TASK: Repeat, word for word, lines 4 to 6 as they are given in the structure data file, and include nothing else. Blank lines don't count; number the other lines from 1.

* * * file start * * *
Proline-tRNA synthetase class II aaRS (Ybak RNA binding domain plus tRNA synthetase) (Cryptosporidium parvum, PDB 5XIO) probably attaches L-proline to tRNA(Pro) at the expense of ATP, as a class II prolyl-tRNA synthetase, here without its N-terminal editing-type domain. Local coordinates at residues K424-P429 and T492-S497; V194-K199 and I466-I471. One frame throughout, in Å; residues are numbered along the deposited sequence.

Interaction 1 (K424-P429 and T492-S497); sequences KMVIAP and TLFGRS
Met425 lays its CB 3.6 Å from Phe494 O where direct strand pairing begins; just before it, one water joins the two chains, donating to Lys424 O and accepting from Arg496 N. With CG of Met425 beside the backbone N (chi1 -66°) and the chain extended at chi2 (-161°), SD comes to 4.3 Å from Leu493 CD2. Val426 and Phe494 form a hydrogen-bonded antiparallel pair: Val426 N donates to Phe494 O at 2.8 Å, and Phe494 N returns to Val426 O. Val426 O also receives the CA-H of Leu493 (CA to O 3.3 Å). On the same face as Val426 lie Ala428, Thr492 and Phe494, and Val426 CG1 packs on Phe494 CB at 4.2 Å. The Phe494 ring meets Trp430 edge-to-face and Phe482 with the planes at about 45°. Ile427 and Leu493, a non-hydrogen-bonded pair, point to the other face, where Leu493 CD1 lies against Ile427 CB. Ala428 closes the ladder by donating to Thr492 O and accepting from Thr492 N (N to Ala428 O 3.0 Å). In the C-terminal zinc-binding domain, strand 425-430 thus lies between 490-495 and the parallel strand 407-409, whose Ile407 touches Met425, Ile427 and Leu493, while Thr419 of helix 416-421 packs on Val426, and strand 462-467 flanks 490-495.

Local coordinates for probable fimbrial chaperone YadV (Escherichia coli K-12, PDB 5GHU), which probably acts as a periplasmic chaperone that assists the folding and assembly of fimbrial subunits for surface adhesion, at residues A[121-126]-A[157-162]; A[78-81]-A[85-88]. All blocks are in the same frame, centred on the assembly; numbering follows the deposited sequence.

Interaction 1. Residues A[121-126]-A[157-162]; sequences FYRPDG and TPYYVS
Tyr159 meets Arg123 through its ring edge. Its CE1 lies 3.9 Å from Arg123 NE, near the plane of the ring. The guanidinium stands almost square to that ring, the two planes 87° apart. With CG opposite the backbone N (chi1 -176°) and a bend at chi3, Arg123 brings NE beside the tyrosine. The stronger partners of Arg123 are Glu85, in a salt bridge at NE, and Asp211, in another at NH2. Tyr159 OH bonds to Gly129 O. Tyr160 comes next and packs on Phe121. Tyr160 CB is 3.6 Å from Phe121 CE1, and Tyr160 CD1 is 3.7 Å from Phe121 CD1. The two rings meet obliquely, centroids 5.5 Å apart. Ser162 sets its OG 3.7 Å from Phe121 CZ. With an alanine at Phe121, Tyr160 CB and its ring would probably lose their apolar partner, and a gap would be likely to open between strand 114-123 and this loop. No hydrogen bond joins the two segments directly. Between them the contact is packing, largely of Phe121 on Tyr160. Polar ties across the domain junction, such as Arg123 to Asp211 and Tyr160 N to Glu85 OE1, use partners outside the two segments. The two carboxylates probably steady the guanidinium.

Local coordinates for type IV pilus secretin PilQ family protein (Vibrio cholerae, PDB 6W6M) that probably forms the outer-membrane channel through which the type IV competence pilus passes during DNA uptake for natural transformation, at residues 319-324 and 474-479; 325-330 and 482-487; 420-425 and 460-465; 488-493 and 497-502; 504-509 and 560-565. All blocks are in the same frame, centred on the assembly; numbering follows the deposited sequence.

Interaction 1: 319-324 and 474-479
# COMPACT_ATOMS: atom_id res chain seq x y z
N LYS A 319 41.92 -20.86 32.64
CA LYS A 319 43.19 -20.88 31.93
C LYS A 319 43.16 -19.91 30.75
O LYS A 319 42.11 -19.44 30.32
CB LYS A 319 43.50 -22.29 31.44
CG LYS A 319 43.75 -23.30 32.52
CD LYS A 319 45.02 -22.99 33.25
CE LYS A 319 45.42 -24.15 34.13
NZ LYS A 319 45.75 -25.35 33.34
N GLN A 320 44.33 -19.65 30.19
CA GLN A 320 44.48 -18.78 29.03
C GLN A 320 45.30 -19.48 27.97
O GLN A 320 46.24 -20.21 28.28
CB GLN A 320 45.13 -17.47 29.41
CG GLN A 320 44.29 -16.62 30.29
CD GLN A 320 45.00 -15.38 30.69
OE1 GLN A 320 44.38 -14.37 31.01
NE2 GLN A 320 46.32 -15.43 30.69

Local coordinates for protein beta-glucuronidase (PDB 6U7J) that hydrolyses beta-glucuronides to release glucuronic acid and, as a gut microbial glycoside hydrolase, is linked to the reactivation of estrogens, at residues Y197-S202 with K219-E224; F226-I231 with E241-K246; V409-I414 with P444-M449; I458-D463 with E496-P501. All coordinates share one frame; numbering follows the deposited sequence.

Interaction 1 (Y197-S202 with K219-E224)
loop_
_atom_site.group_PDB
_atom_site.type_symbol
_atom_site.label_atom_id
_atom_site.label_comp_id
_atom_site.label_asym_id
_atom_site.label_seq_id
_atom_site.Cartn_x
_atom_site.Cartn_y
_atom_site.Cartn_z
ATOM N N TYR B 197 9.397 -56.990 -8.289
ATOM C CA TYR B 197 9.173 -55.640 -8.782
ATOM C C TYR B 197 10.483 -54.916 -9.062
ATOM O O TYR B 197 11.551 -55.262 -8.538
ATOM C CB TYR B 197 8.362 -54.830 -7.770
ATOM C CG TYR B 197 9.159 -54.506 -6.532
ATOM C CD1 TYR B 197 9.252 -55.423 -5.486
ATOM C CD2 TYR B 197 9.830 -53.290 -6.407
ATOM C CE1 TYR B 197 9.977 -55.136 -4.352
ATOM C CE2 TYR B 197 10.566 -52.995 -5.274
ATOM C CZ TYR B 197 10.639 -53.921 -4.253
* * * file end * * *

Local coordinates for probable fimbrial chaperone YadV (Escherichia coli K-12, PDB 5GHU), which probably acts as a periplasmic chaperone that assists the folding and assembly of fimbrial subunits for surface adhesion, at residues A[121-126]-A[157-162]; A[78-81]-A[85-88]. All blocks are in the same frame, centred on the assembly; numbering follows the deposited sequence.

Interaction 1. Residues A[121-126]-A[157-162]; sequences FYRPDG and TPYYVS
Tyr159 meets Arg123 through its ring edge. Its CE1 lies 3.9 Å from Arg123 NE, near the plane of the ring. The guanidinium stands almost square to that ring, the two planes 87° apart. With CG opposite the backbone N (chi1 -176°) and a bend at chi3, Arg123 brings NE beside the tyrosine. The stronger partners of Arg123 are Glu85, in a salt bridge at NE, and Asp211, in another at NH2. Tyr159 OH bonds to Gly129 O. Tyr160 comes next and packs on Phe121. Tyr160 CB is 3.6 Å from Phe121 CE1, and Tyr160 CD1 is 3.7 Å from Phe121 CD1. The two rings meet obliquely, centroids 5.5 Å apart. Ser162 sets its OG 3.7 Å from Phe121 CZ. With an alanine at Phe121, Tyr160 CB and its ring would probably lose their apolar partner, and a gap would be likely to open between strand 114-123 and this loop. No hydrogen bond joins the two segments directly. Between them the contact is packing, largely of Phe121 on Tyr160. Polar ties across the domain junction, such as Arg123 to Asp211 and Tyr160 N to Glu85 OE1, use partners outside the two segments. The two carboxylates probably steady the guanidinium.